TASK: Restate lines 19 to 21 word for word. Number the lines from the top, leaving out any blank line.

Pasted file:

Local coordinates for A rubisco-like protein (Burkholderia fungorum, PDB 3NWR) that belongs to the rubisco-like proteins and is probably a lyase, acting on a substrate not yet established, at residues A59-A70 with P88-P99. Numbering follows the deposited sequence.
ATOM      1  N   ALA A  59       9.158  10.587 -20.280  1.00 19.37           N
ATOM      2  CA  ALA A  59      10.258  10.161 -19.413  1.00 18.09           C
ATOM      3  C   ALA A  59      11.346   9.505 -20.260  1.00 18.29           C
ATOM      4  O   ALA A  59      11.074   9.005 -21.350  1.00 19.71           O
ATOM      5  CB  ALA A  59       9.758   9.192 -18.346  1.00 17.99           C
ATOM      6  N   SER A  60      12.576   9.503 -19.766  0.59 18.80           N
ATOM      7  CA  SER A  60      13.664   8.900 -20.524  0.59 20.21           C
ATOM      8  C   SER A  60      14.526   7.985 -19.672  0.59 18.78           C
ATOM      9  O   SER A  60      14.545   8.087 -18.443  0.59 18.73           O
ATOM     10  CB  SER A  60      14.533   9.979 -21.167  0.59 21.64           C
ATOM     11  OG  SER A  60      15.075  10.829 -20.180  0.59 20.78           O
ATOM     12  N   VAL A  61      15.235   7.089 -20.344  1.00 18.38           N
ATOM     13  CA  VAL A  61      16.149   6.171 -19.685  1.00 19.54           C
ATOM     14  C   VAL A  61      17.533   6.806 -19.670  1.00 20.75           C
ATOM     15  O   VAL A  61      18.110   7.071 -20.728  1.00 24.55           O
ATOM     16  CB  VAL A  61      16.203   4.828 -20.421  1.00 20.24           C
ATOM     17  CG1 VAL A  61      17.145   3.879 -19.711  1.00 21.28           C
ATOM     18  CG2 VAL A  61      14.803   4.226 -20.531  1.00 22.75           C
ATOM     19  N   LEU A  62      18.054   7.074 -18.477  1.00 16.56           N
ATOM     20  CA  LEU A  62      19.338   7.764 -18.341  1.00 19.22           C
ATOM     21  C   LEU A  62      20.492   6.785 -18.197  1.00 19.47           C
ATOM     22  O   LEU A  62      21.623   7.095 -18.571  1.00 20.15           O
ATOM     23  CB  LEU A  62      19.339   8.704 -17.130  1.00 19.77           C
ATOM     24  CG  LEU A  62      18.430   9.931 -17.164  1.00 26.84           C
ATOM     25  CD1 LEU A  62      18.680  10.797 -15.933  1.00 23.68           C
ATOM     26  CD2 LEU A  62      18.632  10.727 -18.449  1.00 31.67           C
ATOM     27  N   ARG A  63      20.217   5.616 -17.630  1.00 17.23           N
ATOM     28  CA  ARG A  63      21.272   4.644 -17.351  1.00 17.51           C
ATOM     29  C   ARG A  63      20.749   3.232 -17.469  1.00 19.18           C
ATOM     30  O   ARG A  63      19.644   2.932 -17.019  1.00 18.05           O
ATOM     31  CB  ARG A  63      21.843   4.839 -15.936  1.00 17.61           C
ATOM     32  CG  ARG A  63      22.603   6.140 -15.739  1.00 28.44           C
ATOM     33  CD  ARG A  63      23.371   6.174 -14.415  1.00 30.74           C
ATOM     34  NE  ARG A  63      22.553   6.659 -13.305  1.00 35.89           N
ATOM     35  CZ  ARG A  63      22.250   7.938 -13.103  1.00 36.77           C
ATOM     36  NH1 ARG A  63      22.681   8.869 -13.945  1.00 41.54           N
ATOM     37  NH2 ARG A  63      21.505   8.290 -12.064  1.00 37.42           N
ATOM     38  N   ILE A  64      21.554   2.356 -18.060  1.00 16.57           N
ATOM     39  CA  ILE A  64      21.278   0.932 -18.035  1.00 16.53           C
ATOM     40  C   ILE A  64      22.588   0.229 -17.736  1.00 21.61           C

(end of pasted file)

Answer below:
ATOM     18  CG2 VAL A  61      14.803   4.226 -20.531  1.00 22.75           C
ATOM     19  N   LEU A  62      18.054   7.074 -18.477  1.00 16.56           N
ATOM     20  CA  LEU A  62      19.338   7.764 -18.341  1.00 19.22           C